MUSLIMS begin the Ramadan month of fasting today amid calls for prayer and peace in Mindanao, which is under martial law following attacks by Islamic State-linked terrorists in Marawi City.
The Philippine Center for Islam and Democracy, in a statement, said the violent attacks in the Islamic city of Marawi and Lanao del Sur province were “made more heinous as [they]occurred as the Muslim faithful are preparing for the holy month of Ramadhan.”
The center, led by Amina Rasul, condemned the attacks but at the same time urged the government to make sure that martial law would not “compromise” people’s lives and democratic principles.
“Any act inciting to terror in the hearts of defenseless civilians, the destruction of places of worship and properties, the murder of innocent men, women, and children irrespective of one’s faith are all forbidden and detestable acts according to Islam,” the statement said.
“Sowing terror through force and violence has always been an invalid means of attaining societal changes, and cannot be justified through faith or religion,” it added.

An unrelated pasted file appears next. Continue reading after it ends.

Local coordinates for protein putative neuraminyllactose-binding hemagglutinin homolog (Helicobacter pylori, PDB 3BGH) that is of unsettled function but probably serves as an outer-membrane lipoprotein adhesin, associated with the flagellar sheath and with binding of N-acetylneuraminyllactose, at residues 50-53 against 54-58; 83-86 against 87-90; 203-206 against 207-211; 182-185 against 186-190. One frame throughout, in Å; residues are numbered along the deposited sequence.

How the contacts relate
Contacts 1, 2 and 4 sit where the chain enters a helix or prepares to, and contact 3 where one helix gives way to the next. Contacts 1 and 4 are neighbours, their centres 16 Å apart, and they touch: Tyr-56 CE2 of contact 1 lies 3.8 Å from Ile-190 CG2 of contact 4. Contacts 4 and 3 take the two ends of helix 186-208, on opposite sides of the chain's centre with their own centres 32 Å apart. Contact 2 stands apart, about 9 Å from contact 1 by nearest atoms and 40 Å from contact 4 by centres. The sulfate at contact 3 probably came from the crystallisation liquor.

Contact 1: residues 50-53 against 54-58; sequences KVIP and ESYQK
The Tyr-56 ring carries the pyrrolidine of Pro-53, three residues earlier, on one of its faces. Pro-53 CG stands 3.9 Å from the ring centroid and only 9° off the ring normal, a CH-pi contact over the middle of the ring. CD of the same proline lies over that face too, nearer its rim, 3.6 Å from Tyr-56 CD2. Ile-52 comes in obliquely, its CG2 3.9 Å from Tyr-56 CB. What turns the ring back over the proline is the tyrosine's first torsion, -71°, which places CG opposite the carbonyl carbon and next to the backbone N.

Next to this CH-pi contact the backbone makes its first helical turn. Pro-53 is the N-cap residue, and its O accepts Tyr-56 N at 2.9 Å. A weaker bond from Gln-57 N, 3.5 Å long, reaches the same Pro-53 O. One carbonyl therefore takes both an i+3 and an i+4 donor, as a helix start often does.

“As the Muslim ummah (community) enters Ramadhan, we can only pray for wisdom, peace, and understanding.”
Ramadan also begins today in Saudi Arabia and the United Arab Emirates, religious authorities in both countries announced.
The announcements came after religious authorities in the two Gulf Arab countries failed to sight the crescent moon on Thursday night, state media reported.
The Sunni mufti of Lebanon, Abdullatif Deryan, also announced that Saturday would be the start of Ramadan.
During Ramadan, Muslims around the world abstain from eating, drinking, smoking and having sex from dawn to dusk.
They break the fast with a meal known as iftar and before dawn they have a second opportunity to eat and drink during suhur.
Ramadan is sacred to Muslims because tradition says the Koran was revealed to the Prophet Mohammed during that month.
Ramadan is followed by the feast of Eid’l Fitr.